As Composer

“Recently, renowned organist Diane Belcher mentioned… that the recording she made in 1999 (JAV 115) on the Rosales/Glatter-Götz organ in the Claremont United Church of Christ, Claremont, California has been released on iTunes. Buy it. This is a smashing recording of wonderful playing on a really thrilling organ… The recording has long been a favorite of mine…

“The first piece on the recording is Tiento de Batalla sobre la Balletto del Granduca by Timothy Tikker, which was commissioned by the organbuilder to showcase the organ’s extraordinary collection of reed voices. The piece opens with a statement of a measured dance, familiar to organists who grew up listening to the recording of E. Power Biggs, and proceeds in a dignified fashion from verse to verse. I picture a large stone hall lit by torches, with heavily costumed people in parade. But about three minutes in, things start to go wrong. It’s as though someone threw funky mushrooms into one of the torches. An odd note pokes through the stately procession – you can forgive it because you hardly notice it. But oops, there’s another – and another – and pretty soon the thing has morphed into a series of maniacal leaps and swoops as the reeds get more and more bawdy. Tikker established a traditional frame on which he hung a thrilling, sometimes terrifying essay on the power of those Rosales reeds…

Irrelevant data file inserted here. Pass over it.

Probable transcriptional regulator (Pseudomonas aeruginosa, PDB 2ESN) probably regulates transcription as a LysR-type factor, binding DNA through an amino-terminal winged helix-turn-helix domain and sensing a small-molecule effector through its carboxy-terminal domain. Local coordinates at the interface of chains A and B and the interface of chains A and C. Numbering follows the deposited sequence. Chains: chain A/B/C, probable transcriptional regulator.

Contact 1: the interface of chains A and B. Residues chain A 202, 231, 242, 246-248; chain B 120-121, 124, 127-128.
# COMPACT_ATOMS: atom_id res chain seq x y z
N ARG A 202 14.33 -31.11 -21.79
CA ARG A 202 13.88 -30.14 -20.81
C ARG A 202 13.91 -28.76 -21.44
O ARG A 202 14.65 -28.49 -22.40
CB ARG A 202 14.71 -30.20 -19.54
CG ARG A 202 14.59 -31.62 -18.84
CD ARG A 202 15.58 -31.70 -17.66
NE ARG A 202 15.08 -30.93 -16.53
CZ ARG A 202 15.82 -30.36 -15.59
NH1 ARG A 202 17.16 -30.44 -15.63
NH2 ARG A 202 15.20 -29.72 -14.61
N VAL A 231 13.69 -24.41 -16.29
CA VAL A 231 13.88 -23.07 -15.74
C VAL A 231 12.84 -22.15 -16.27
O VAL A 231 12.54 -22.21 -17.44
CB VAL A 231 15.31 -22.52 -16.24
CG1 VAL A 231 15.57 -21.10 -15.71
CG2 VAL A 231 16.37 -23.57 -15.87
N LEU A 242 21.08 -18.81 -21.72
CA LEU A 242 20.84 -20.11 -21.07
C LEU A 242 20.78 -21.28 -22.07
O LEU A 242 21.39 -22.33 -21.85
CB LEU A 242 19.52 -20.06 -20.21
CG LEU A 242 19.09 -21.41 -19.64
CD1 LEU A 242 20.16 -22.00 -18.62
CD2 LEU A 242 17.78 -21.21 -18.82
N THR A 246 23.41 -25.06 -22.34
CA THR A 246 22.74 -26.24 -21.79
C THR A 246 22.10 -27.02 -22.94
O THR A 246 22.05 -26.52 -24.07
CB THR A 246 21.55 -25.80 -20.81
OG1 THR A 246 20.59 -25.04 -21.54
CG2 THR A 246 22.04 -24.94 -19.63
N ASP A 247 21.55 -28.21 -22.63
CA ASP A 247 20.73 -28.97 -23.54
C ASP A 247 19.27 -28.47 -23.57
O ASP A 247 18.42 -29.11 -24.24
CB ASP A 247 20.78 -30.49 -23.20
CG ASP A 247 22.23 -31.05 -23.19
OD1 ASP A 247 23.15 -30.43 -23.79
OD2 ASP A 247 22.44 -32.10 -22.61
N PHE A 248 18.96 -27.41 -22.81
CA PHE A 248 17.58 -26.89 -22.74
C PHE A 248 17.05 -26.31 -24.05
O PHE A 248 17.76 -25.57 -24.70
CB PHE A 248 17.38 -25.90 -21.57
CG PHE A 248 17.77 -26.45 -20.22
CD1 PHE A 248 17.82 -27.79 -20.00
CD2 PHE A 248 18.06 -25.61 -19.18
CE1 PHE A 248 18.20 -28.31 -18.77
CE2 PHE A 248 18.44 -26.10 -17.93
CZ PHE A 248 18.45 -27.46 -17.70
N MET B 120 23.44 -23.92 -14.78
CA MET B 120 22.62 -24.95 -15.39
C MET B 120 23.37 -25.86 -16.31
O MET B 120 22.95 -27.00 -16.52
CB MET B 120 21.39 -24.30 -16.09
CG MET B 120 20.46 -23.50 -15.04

“Timothy Tikker painted for us a portrait of the march of time.”

– John Bishop, “In the wind…”, The Diapason, September, 2013 

“…a piece commissioned for this convention, Divinum Mysterium: Solemn Meditation by Timothy Tikker (b. 1958).  It is a lovely work, very quiet at first, almost brooding, the music leading into a surrender to faith.  It soon brightened, the manual reflecting the stepwise melody in fast notes while the pedal sounded out the theme in long notes.  All the while a crescendo grew.  It is a fine piece and a good addition to the repertoire.”

– Frank Rippl, The Diapason, March 2009.

“Timothy Tikker’s exciting, hypnotic Toccata Kopanitsa (premiere recording) is cast in the French toccata idiom. It combines diverse elements of Bulgarian dance and Hindu and Indonesian modes. Its effect is reminiscent of the music of Philip Glass.”

– James Hildreth, The American Organist, January 2008

Review of Variations sur un vieux Noel in The American Organist.